2. Camellia sinensis var. assamica – This variety produces larger-leafed teas. The assamica variety is used to produce teas with more robust, stronger flavors, like Oblong and Black teas.

Now that the containers are ready, it’s time to fill them with the soil mix. You’ll make a hole large enough for the tea seedlings root ball, and place soil around the tea plant to cover the root ball and the base of the plant.

Water until you see water dripping from the drainage holes.

Don’t forget to have your containers raised on patio pavers if the area tends to allow standing water. You never want your containers in standing water.

To know when it’s time to water, check the soil. The soil should be moist but not wet. Overwatering will cause root rot.

Tea plants don’t require a lot of feedings. You can use a compost tea or organic plant fertilizer every three weeks or so during the spring through summer growing season.

Tea plants often enter a dormant state during the winter, but will grow year round in warm climates.

In cold winters, wrap your plants in protective wrap or move indoors.

You’ll want to prune your tea plants during the plant’s dormant period, regularly in winter months. Pruning has to be done on a regular basis to help your tea bush become bushy. Keep the height down to 3-5 feet to encourage more growth.

To prune your tea plants, remove any dead or damaged leaves and stems using sharp pruning shears. Be sure that you cut the stems down to the base of the plant.

Harvesting & Processing Your Tea

Now that you have patiently given your tea plants three years of great care, it’s time to start harvesting. This is where you receive a reward for your hard work.

To harvest your tea, you’ll need the following; a sharp pair of scissors or pruning shears. The leaves that you harvest will depend on what type of tea you want. Use the information here to choose the leaves you will need for each type of tea and how to process them.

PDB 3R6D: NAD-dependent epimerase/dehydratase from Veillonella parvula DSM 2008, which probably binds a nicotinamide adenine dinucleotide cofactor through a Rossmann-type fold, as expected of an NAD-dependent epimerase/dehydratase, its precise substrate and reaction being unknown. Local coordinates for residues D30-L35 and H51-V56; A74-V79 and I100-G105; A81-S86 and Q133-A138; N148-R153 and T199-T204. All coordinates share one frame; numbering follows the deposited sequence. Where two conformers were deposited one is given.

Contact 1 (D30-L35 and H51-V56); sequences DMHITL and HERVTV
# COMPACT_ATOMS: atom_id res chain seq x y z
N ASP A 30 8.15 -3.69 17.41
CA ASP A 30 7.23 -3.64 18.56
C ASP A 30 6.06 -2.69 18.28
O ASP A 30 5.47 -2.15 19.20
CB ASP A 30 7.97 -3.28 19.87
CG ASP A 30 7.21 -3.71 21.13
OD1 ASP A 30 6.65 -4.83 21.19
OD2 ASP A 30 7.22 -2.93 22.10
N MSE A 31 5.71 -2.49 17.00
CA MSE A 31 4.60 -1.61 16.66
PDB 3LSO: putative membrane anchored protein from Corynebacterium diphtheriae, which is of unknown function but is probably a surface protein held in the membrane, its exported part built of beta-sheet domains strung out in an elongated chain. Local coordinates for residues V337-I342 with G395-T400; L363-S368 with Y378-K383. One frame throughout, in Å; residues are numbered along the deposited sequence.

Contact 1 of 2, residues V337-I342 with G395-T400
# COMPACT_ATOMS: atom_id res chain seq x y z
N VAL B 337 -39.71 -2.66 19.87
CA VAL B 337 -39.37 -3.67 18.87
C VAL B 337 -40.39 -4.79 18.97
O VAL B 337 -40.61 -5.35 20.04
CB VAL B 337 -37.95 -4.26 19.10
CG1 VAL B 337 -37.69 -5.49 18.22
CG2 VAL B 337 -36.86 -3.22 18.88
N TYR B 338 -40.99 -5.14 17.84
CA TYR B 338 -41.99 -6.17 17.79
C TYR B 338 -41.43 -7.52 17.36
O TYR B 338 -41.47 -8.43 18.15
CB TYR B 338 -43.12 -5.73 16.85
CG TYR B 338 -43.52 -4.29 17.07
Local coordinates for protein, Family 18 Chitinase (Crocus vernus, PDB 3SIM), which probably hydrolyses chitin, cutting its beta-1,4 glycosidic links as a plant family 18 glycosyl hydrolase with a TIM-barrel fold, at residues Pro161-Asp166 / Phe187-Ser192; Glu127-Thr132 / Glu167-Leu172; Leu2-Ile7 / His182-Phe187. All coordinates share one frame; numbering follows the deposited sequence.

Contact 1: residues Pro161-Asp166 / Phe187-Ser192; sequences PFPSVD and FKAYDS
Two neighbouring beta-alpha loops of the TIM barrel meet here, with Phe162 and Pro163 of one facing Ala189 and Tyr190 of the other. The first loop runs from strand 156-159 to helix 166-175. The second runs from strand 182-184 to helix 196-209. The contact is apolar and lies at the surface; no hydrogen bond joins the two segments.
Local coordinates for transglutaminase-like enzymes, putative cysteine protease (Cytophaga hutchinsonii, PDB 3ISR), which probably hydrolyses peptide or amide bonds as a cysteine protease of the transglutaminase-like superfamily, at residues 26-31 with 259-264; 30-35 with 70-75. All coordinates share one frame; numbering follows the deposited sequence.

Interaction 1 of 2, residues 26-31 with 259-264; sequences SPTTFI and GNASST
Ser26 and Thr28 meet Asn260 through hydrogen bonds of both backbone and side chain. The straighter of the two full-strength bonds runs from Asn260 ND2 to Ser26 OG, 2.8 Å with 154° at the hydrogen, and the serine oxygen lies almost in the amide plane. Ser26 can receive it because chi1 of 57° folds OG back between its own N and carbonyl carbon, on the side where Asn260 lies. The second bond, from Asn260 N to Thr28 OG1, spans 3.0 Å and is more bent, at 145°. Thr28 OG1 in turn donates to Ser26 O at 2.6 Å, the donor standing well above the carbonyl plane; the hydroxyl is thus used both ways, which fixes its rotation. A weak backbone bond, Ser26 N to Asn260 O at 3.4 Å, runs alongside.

Green tea is made by cutting leaves from the highest part of the plant. This is where the plant receives the most sunlight and develops the most new leaves. Once you have cut the leaves you need, place them on a baking tray in a shady area and let them air dry for a few hours. This begins the drying process. You’ll place the tray of leaves in a 250 degree F oven for about 20 minutes. Allow the leaves to cool completely, then store in an airtight container.

Black tea is made from the larger, more mature leaves on the plant, which are located more towards the bottom of the plant. After cutting the leaves, you will need to roll them in your fingers until they become dark. Now you’re going to spread them out on a baking sheet and place them in a cool location for about three days. After three days, place the tray of leaves in a 250 degree F oven for 20 minutes. Remove the tray of leaves from the oven and let them sit at room temperature until they become richer in color. Store in an airtight container.

White tea is made from cutting the leaves that haven’t fully opened yet. After the leaves are cut, place them on a baking sheet and leave the tray in the sun for 1-3 days. Now you’ll place the tray of leaves in a 110 degree F oven for only one to two minutes. This step will stop the oxidation process. Now you can remove the leaves from the oven and let them cool completely. Store in an airtight container.

Oolong tea comes from the largest leaves from the tea plant. After cutting, spread the leaves on a baking sheet and leave them in the sun for 30 minutes. After their sunbath, bring the tray inside and allow them to sit out for 6-10 hours. You’ll need to shake or stir the leaves every hour to help the oxidation process. Once the leaves develop a nice, strong aroma, place the tray in a 250 degree F oven for 20 minutes. Once dried, remove from the oven and let the leaves cool. Store in an airtight container.

Handy List of Tea Growing Supplies